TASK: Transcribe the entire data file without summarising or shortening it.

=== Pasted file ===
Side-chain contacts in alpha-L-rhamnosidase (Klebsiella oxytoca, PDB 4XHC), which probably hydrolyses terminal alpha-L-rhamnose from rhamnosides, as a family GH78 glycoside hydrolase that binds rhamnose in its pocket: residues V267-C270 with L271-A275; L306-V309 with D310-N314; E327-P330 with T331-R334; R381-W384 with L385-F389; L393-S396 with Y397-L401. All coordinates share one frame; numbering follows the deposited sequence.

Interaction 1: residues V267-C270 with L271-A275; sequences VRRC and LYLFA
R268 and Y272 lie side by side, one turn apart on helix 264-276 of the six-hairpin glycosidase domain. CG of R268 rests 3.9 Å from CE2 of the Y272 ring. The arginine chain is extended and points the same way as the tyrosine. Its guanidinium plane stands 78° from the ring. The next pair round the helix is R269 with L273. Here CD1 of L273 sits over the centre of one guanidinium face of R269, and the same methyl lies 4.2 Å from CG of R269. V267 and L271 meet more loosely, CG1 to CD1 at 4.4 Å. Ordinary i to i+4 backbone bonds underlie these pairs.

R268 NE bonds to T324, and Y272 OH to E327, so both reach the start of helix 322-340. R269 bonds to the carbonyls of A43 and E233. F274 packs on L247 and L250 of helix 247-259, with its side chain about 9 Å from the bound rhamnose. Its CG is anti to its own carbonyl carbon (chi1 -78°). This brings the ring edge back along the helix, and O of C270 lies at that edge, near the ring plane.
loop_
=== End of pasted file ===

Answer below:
Side-chain contacts in alpha-L-rhamnosidase (Klebsiella oxytoca, PDB 4XHC), which probably hydrolyses terminal alpha-L-rhamnose from rhamnosides, as a family GH78 glycoside hydrolase that binds rhamnose in its pocket: residues V267-C270 with L271-A275; L306-V309 with D310-N314; E327-P330 with T331-R334; R381-W384 with L385-F389; L393-S396 with Y397-L401. All coordinates share one frame; numbering follows the deposited sequence.

Interaction 1: residues V267-C270 with L271-A275; sequences VRRC and LYLFA
R268 and Y272 lie side by side, one turn apart on helix 264-276 of the six-hairpin glycosidase domain. CG of R268 rests 3.9 Å from CE2 of the Y272 ring. The arginine chain is extended and points the same way as the tyrosine. Its guanidinium plane stands 78° from the ring. The next pair round the helix is R269 with L273. Here CD1 of L273 sits over the centre of one guanidinium face of R269, and the same methyl lies 4.2 Å from CG of R269. V267 and L271 meet more loosely, CG1 to CD1 at 4.4 Å. Ordinary i to i+4 backbone bonds underlie these pairs.

R268 NE bonds to T324, and Y272 OH to E327, so both reach the start of helix 322-340. R269 bonds to the carbonyls of A43 and E233. F274 packs on L247 and L250 of helix 247-259, with its side chain about 9 Å from the bound rhamnose. Its CG is anti to its own carbonyl carbon (chi1 -78°). This brings the ring edge back along the helix, and O of C270 lies at that edge, near the ring plane.
loop_